J-Kernel is a capability-based system that use language-enforced protection mechanism to achieve portability and better cross-domain performance. It provides a fine protection structure to specify capability of access object and solve the problems caused by using object references directly as capabilities. The key idea here is to implement a Capability class in Java. Any target object defines an interface that can be invoked by invoking object. Invoking object generates a Capability object that act as a wrapper object for target object to provide cross-domain call. When an object want to access a target object by calling Capability.creat method, a local stub class will be generated at run-time to switch domains, copy arguments, support revocation and protect threads. Also with the J-Kernel domain, a better protection structure is provided to solve the problem caused by traditional systems. The performance results show a much lower cross-domain call cost by scheme used by J-Kernel. The idea in this paper is valuable; it makes use of the inherent protection mechanisms of language, and then introduces additional structure, (Capability and Domain class) to fix the problems incurred by original approach (sharing anything).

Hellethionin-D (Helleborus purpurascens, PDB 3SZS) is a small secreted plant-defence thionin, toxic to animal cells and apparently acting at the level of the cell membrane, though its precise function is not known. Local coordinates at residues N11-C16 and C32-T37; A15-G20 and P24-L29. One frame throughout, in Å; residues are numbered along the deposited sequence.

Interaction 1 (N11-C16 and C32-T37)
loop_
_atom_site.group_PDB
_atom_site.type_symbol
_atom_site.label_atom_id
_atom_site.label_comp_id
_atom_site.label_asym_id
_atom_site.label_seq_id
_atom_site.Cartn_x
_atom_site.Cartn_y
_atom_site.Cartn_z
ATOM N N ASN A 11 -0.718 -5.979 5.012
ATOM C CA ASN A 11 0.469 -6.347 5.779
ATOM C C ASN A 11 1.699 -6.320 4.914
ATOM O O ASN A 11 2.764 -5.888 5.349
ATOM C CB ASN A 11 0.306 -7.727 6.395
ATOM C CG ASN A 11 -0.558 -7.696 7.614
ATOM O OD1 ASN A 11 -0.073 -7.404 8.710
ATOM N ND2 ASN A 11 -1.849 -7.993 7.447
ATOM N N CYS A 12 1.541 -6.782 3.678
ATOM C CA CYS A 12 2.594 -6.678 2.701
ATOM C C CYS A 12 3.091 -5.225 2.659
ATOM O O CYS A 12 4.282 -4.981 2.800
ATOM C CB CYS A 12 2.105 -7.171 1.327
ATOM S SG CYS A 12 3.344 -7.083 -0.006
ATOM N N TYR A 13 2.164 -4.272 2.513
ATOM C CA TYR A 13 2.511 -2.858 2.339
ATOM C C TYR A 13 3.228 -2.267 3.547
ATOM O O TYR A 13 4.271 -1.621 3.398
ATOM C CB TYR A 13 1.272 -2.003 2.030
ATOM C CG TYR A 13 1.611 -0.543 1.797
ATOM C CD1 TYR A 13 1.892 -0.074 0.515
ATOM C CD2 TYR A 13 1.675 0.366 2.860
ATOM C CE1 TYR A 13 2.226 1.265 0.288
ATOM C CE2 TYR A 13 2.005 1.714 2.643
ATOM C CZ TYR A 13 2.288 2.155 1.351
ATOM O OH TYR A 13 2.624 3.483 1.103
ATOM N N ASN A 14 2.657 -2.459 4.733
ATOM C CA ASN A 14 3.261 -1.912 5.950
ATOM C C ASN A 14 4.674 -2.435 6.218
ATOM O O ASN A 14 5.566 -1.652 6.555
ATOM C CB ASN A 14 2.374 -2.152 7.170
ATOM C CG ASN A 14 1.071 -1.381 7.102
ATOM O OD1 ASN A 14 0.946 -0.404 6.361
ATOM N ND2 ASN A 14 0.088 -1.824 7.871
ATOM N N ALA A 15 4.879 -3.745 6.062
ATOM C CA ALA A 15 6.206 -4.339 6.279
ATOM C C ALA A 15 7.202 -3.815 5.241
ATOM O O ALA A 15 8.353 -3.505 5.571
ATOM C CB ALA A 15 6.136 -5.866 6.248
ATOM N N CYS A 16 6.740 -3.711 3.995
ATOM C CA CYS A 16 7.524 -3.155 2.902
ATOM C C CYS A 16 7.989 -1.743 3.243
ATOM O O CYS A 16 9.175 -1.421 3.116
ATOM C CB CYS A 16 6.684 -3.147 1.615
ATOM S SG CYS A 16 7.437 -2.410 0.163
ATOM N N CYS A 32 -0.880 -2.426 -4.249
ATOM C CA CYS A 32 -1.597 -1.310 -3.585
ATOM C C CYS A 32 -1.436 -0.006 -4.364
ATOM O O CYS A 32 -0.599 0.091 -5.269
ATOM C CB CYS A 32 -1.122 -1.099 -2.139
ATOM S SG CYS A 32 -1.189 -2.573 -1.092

The major idea of this paper is the idea of automatically wrapping objects that are to be shared between protection domains with a wrapper object that prevents access to the original if that original object has been revoked. Additionally, these wrapper objects provide virtual thread switching between caller and callee. This idea solves several problems. First is the ability to revoke an object - that is, to allow the owner of an object to "take back" references to that object that have been given out to other domains. This automatically handles the problem of accessing objects that are "owned" by a terminated domain. Once the domain is terminated, the wrapper object will no longer allow access to the object, and the last reference to the object (by the wrapper) is removed, allowing the garbage collector to reclaim the object. Lastly, by separating threads, the caller can no longer affect the execution of the callee's thread (perhaps stopping it in a critical section where resources are held), although the converse is not true (a caller will still block until the callee returns).
Nice system which builds protection domains around Capabilities in java. Code rewriting is used to enforce proper use of capabilities- for instance non- capability objects passed between domains are made pass by value (either through java serialization or special fastcopy code implemented by the class). The system enforces safe defaults and allows for a capability creator to revoke it immediately- the revocation is handled as an acception by the revokee. Performance penalties are large where serialization is used, but with classes using fastcopy the performance penalty is asserted to be pretty low. There was one piece talkin g about a domain respository which used user named string domain names- Seems there should be some more dynamic method to avoid collisions.